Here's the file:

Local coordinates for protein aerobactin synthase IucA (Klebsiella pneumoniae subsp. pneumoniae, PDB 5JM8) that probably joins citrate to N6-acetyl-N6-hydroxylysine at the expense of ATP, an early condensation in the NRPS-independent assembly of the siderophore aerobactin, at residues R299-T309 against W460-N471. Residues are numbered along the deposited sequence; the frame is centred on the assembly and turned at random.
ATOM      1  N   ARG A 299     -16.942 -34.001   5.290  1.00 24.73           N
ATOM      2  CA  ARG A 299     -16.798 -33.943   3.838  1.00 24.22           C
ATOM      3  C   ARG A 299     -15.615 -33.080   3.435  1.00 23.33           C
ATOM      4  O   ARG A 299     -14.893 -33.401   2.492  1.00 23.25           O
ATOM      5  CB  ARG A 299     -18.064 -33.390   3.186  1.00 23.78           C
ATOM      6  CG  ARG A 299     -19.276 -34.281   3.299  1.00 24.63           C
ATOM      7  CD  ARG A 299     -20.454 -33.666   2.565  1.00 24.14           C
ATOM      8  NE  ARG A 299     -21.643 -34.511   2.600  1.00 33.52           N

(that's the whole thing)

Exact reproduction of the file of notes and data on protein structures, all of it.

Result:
Local coordinates for protein aerobactin synthase IucA (Klebsiella pneumoniae subsp. pneumoniae, PDB 5JM8) that probably joins citrate to N6-acetyl-N6-hydroxylysine at the expense of ATP, an early condensation in the NRPS-independent assembly of the siderophore aerobactin, at residues R299-T309 against W460-N471. Residues are numbered along the deposited sequence; the frame is centred on the assembly and turned at random.
ATOM      1  N   ARG A 299     -16.942 -34.001   5.290  1.00 24.73           N
ATOM      2  CA  ARG A 299     -16.798 -33.943   3.838  1.00 24.22           C
ATOM      3  C   ARG A 299     -15.615 -33.080   3.435  1.00 23.33           C
ATOM      4  O   ARG A 299     -14.893 -33.401   2.492  1.00 23.25           O
ATOM      5  CB  ARG A 299     -18.064 -33.390   3.186  1.00 23.78           C
ATOM      6  CG  ARG A 299     -19.276 -34.281   3.299  1.00 24.63           C
ATOM      7  CD  ARG A 299     -20.454 -33.666   2.565  1.00 24.14           C
ATOM      8  NE  ARG A 299     -21.643 -34.511   2.600  1.00 33.52           N